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Sex, science and decolonization—and a burlesque show that tackles all three

caption: Professor Kim Tallbear, creator of Tipi Confessions.
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Professor Kim Tallbear, creator of Tipi Confessions.
KUOW Photo/Adwoa Gyimah-Brempong

The shame and violence around sexuality in North America isn't an accident—it's inextricably linked to settler colonialism, says University of Alberta professor Kim TallBear. And what better way to celebrate and reclaim sexuality than with a burlesque show? Enter the cabaret seating and condom fairies (!) of Tipi Confessions.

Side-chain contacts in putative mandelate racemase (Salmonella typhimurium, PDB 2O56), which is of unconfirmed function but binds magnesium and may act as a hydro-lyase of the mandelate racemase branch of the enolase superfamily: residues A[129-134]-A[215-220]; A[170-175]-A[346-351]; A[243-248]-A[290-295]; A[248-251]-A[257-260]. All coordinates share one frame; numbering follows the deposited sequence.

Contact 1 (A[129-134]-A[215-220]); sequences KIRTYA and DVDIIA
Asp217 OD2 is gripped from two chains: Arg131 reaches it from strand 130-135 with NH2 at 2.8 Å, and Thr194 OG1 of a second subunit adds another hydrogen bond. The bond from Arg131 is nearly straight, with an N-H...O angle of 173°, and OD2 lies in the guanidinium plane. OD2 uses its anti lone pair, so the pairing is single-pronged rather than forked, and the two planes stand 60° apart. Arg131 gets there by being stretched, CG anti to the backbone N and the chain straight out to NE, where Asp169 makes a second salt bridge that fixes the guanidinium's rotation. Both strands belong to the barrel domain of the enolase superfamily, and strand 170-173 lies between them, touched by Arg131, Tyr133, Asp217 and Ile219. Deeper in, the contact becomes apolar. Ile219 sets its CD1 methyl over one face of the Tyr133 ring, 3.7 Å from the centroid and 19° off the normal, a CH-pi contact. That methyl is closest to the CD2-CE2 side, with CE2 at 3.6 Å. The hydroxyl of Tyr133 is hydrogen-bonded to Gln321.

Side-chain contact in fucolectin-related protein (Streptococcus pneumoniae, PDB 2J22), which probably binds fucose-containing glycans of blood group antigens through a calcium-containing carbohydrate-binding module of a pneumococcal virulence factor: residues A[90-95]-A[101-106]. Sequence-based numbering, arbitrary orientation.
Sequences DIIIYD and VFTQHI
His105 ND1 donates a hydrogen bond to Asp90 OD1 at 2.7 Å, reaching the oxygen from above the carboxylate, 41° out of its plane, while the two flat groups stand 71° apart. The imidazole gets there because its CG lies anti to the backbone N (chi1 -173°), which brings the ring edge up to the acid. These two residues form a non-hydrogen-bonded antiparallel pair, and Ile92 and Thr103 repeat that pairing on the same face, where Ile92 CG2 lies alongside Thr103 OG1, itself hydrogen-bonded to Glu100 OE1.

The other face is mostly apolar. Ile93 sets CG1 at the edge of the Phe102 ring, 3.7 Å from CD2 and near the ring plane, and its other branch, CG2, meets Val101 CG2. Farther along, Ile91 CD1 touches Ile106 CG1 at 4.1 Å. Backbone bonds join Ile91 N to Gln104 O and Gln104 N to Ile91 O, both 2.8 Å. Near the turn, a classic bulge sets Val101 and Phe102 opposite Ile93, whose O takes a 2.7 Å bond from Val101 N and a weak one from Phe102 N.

The shows aim to decolonize indigenous sexuality through a mix of critical theory, deeply personal performance art, audience confessions, and burlesque.

Dr. TallBear is in Seattle for an offshoot of Tipi Confessions called Sexy Science Confessions, which comes at the end of an indigenous genomics fellowship. She joined Bill Radke in studio to discuss the way women's bodies are expected to work in the world, and what happens when they break free.

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